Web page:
Employment discrimination: Did this happen to you?

Employment discrimination can happen to anyone, regardless of your sexual orientation, race, gender or creed.

Whether you're black, white, latino or another race, it doesn't matter. You're still protected by federal and state anti-discrimination laws.

Court says man's retaliation claim can proceed to trial

Arizona residents may be interested to learn about a man who filed an age discrimination and retaliation claim against his former employer. The former nursing home maintenance director claimed that his termination by a Pennsylvania nursing home violated his rights under the Age Discrimination in Employment Act and the Family and Medical Leave Act.

After reviewing evidence that the plaintiff had a history of poor performance evaluations, the court dismissed the man's age discrimination claim. However, the man's FMLA retaliation claim was allowed to proceed to trial. The court found that the close timing between the man's leave request and his firing was suggestive of retaliation.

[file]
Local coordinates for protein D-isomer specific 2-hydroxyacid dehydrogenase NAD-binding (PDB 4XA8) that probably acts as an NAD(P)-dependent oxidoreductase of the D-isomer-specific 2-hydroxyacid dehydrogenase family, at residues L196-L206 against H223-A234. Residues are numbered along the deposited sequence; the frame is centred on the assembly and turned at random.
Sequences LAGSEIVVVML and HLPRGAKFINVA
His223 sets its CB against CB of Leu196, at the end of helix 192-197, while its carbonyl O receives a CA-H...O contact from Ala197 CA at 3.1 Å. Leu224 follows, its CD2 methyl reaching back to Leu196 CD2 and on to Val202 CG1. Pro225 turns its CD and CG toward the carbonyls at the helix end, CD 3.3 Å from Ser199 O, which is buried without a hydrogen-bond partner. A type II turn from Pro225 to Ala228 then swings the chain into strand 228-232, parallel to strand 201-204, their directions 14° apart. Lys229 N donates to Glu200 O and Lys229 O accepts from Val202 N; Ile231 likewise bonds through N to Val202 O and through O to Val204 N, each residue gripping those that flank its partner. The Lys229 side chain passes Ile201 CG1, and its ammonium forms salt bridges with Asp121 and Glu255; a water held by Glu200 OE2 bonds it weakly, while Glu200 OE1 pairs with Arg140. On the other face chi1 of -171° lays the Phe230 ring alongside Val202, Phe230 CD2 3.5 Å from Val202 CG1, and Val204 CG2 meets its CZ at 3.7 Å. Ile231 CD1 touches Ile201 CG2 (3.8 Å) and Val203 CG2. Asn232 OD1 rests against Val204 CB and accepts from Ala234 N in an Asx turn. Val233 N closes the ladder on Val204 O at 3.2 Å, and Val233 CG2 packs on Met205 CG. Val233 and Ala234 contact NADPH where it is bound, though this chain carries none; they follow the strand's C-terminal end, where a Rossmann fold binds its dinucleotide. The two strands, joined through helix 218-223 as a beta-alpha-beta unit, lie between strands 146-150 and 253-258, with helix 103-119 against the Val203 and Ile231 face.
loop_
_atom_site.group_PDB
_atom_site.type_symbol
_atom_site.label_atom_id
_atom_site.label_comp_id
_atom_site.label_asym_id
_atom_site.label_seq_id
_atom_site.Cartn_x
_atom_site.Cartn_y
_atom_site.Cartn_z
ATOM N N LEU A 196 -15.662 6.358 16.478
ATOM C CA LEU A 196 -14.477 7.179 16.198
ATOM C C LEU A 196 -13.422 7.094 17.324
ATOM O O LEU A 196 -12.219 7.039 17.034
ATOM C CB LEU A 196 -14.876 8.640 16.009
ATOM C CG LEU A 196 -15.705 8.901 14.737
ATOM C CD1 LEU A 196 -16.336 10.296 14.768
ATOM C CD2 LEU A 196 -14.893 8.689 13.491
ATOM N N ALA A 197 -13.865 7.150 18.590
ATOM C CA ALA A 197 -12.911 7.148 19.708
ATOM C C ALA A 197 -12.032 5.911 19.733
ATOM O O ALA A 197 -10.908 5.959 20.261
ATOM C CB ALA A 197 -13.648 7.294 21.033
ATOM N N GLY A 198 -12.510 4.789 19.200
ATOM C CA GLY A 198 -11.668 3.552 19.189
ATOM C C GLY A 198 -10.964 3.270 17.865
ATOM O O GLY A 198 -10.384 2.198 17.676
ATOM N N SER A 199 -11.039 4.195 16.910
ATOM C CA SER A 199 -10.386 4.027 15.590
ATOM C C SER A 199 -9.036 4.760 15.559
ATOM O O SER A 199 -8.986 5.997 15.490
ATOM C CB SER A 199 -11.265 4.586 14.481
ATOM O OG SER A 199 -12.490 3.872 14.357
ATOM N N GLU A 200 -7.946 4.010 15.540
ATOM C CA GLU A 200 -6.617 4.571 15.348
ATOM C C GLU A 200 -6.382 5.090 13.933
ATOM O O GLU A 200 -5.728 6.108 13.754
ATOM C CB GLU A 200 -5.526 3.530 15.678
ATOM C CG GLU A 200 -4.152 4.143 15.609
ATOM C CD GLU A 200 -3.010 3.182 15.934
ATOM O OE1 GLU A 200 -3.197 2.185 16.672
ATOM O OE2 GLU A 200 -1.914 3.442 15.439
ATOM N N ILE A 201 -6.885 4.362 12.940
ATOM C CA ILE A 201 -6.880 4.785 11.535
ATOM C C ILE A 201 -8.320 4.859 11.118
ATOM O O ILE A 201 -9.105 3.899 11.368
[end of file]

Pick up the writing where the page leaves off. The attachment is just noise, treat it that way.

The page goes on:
What happens if you face discrimination due to pregnancy at work?

More women than every before are working hard to balance starting a family and building their careers. That can mean working throughout a pregnancy, and then returning to conquer the corporate world after an appropriate amount of medical leave following the birth. There are federal laws in place intended to protect the rights of working mothers to do exactly that. Sadly, not every employer chooses to support working mothers.